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7 GIFs that perfectly explain traveling with hearing loss

traveling with hearing loss

It’s that time of year again, the time for holiday travel. 

An expected 28.5 million people will travel on airlines in the U.S. during the 12-day Thanksgiving air-travel period. 

As a profoundly deaf person, I’ve had my fair share of travel experiences. Here are seven situations I have found myself in perfectly summed up by GIFs!

1. When deaf people can’t hear announcements

We never know if the tannoy announcements are important or not, we can’t always hear them! Just hope that we don’t miss our train or plane!

via GIPHY

2. When the assistant tries to speak to you and you tell them you’re deaf

It’s not all easy when you try to explain your hearing loss, sometimes they’re sympathetic, and other times they just don’t know how to react!

via GIPHY

3. When they offer a deaf passenger a wheelchair…

I’ve been offered a wheelchair at airports. Like how? Really… last time I recall, my legs work perfectly fine? I thought it was only my ears that are broken!

via GIPHY

4. When they find out you’re deaf and they attempt to sign something

Yeah… just don’t. If you know sign language that’s great. If you’ve never learned it before, waving your arms around in an attempt to sign is like trying to speak a foreign language, but babbling nonsense!

via GIPHY

5. When you can get travel discount because of deafness!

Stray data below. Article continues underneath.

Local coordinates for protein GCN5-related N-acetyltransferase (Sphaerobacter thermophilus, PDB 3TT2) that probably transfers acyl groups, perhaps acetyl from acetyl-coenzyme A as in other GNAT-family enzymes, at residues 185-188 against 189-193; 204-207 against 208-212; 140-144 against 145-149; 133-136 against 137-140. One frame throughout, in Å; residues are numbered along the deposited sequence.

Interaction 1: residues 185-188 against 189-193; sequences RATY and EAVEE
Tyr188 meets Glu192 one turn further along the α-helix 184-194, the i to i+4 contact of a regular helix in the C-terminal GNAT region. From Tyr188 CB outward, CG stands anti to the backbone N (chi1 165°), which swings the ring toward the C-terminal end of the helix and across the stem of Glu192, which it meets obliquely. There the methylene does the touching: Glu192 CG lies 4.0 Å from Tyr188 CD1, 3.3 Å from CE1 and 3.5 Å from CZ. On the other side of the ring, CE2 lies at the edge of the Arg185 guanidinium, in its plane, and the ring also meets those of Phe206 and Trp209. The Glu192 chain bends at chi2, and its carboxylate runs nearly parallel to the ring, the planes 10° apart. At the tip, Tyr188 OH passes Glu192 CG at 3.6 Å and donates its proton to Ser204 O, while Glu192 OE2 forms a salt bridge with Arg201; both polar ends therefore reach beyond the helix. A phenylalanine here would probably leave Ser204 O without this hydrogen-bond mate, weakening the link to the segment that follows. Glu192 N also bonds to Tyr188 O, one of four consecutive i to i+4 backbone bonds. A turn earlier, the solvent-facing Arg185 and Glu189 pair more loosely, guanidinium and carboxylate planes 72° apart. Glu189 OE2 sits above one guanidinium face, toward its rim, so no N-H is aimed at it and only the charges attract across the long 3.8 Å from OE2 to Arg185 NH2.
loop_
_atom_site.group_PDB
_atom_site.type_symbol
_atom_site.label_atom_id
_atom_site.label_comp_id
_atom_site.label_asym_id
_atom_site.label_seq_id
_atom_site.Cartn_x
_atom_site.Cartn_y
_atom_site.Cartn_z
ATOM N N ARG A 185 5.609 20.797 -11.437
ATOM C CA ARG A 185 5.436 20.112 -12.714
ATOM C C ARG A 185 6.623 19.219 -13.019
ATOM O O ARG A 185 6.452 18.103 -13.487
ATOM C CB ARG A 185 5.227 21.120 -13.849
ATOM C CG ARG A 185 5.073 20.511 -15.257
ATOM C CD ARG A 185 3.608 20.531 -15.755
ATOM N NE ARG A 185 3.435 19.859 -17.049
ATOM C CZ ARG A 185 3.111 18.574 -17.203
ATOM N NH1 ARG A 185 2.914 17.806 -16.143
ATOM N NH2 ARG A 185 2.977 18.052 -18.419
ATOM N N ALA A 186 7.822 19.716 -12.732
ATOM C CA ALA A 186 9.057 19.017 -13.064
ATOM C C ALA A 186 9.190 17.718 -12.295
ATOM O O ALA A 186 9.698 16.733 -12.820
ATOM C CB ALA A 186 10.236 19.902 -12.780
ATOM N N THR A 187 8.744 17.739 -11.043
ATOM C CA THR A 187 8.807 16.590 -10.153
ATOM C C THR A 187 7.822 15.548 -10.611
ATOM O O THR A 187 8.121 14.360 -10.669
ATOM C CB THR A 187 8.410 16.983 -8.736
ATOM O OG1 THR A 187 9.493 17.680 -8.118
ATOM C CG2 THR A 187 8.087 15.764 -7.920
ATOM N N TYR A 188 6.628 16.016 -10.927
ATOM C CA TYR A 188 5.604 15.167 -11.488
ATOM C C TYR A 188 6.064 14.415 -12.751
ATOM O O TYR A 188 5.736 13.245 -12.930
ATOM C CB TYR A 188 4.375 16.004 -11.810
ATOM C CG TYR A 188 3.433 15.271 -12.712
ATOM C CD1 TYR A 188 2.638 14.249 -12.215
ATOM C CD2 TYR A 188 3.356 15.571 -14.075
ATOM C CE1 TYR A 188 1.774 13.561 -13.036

Everyone loves discounts! I travel a lot as I’m in a long distance relationship and there’s nothing better than having a cheaper rate. Perks of being deaf!

via GIPHY

6. When everyone on your platform disappears…

Have I missed an announcement? Am I in the right place? I’ve experienced this all too much!

via GIPHY

7. When you can sleep anywhere in silence!

There’s nothing better than being able to switch off your hearing aids on loud public transport and catch a few z’s… when everyone around you struggles to sleep with the noise!

via GIPHY

Read more: 24 hours of traveling with hearing loss

I’d love to hear your travel experiences, please comment them below!

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Author Details
Ellie was born profoundly deaf, uses verbal communication, lipreads and wears Phonak Sky Q hearing aids. She is currently learning British Sign Language. Ellie hasn’t let her disability stand in the way and embraces every new challenge. Her deafness didn’t prevent her from achieving major accomplishments in her life, such as excelling in her education, previously working as a Marketing Executive and now as an Events Coordinator for a deaf organization, as well as blogging for Hearing Like Me. She is passionate about deaf awareness, campaigning for equality and helping others through her personal blog as Deafie Blogger.
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Ellie was born profoundly deaf, uses verbal communication, lipreads and wears Phonak Sky Q hearing aids. She is currently learning British Sign Language. Ellie hasn’t let her disability stand in the way and embraces every new challenge. Her deafness didn’t prevent her from achieving major accomplishments in her life, such as excelling in her education, previously working as a Marketing Executive and now as an Events Coordinator for a deaf organization, as well as blogging for Hearing Like Me. She is passionate about deaf awareness, campaigning for equality and helping others through her personal blog as Deafie Blogger.
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